1. ^ OARDEC. "List of Individuals Detained by the Department of Defense at Guantanamo Bay, Cuba from January 2002 through May 15, 2006". United States Department of Defense. Retrieved 2006-05-15. 
  2. ^ Melia, Michael. Fox News, Enemies Reunited at Guantanamo, September 11, 2007
  3. ^ JTF-GTMO (2007-03-16). "Measurements of Heights and Weights of Individuals Detained by the Department of Defense at Guantanamo Bay, Cuba". Department of Defense. Archived from the original on 25 January 2009. Retrieved 2008-12-22.  mirror
  4. ^ "Measurements of Heights and Weights of Individuals Detained by the Department of Defense at Guantanamo Bay, Cuba (ordered and consolidated version)". Center for the Study of Human Rights in the Americas, from DoD data. Archived from the original on 2009-12-21.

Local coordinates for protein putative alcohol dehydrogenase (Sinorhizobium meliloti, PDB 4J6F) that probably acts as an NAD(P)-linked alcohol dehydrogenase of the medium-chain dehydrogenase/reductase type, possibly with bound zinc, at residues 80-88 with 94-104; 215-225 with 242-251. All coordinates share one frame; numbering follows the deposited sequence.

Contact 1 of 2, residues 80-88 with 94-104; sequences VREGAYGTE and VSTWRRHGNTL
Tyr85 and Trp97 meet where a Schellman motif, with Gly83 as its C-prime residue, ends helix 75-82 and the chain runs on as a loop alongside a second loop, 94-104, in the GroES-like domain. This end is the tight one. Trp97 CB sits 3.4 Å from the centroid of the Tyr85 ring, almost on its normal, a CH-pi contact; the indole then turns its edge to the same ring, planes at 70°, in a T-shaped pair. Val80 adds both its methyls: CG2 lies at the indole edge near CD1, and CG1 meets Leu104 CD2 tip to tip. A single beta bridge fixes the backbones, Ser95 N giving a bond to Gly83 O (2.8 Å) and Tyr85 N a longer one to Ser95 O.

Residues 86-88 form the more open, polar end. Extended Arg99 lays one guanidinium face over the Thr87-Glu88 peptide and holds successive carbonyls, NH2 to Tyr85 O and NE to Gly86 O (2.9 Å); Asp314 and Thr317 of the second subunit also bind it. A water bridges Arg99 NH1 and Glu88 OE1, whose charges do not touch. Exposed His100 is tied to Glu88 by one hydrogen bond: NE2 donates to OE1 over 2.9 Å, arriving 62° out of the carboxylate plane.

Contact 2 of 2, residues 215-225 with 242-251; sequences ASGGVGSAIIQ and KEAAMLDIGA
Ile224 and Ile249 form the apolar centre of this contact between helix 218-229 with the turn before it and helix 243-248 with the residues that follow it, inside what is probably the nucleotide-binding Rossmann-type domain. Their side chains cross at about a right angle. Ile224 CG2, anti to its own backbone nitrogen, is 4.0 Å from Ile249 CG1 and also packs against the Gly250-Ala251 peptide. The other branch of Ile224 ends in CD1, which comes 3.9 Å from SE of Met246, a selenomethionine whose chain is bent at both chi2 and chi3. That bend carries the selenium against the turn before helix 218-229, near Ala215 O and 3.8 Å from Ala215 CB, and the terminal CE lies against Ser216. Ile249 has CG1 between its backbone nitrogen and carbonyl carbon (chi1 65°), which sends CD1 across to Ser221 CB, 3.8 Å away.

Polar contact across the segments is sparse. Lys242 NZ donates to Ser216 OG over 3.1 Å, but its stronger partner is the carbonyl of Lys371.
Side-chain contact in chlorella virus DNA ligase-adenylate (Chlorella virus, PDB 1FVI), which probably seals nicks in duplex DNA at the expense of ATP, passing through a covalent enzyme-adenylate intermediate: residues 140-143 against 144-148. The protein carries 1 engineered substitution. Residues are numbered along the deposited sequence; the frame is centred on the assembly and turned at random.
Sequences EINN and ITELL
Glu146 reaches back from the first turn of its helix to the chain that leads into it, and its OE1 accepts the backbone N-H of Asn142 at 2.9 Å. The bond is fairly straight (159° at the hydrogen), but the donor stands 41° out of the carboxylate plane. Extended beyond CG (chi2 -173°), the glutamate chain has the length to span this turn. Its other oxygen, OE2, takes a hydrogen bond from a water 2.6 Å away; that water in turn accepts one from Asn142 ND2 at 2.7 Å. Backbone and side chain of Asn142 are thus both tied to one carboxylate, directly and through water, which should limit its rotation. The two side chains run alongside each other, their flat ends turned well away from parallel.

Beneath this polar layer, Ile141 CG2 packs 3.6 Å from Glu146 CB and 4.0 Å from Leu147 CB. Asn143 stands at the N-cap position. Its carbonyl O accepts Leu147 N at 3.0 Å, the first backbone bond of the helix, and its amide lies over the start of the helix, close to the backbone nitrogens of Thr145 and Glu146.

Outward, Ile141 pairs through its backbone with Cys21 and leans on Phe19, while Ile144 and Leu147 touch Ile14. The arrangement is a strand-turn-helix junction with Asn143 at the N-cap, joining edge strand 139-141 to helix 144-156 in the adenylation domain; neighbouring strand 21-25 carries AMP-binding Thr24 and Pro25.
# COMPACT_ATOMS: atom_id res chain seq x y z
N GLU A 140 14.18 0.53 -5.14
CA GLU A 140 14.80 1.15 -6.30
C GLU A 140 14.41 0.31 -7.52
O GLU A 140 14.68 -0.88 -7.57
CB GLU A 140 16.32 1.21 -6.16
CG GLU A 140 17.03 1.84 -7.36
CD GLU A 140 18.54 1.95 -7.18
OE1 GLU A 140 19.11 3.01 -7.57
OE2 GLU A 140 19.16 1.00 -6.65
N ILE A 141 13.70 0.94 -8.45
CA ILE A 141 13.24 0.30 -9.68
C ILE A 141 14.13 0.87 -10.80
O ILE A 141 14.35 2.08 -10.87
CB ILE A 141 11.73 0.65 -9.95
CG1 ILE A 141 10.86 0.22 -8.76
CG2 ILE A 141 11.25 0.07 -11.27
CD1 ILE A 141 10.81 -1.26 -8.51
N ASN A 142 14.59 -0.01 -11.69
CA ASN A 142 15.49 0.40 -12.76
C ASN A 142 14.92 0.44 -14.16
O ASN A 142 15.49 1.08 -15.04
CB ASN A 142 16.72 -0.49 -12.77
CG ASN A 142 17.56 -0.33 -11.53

5. ^ OARDEC (2008-10-09). "Consolidated chronological listing of GTMO detainees released, transferred or deceased". Department of Defense. Archived from the original on 27 December 2008. Retrieved 2008-12-28. 
  6. ^ OARDEC, Index to Transcripts of Detainee Testimony and Documents Submitted by Detainees at Combatant Status Review Tribunals Held at Guantanamo Between July 2004 and March 2005, September 4, 2007
  7. ^ Summarized transcripts (.pdf), from Abd Al Razzaq Abdallah Ibrahim Al Tamini'sCombatant Status Review Tribunal - pages 35-42
  8. ^ Omar Razek, Regret and resentment at Guantanamo, BBC, October 18, 2006
  9. ^ New York Times, Abd Al Razzaq Abdallah Ibrahim Al Tamini
  10. ^ Mansour Al-Shihri, Khaled A-Shalahi (2009-02-07). "Names keep climbing on infamous terror list". Saudi Gazette. Archived from the original on 10 February 2009. Retrieved 2009-02-07.  mirror

External links[edit]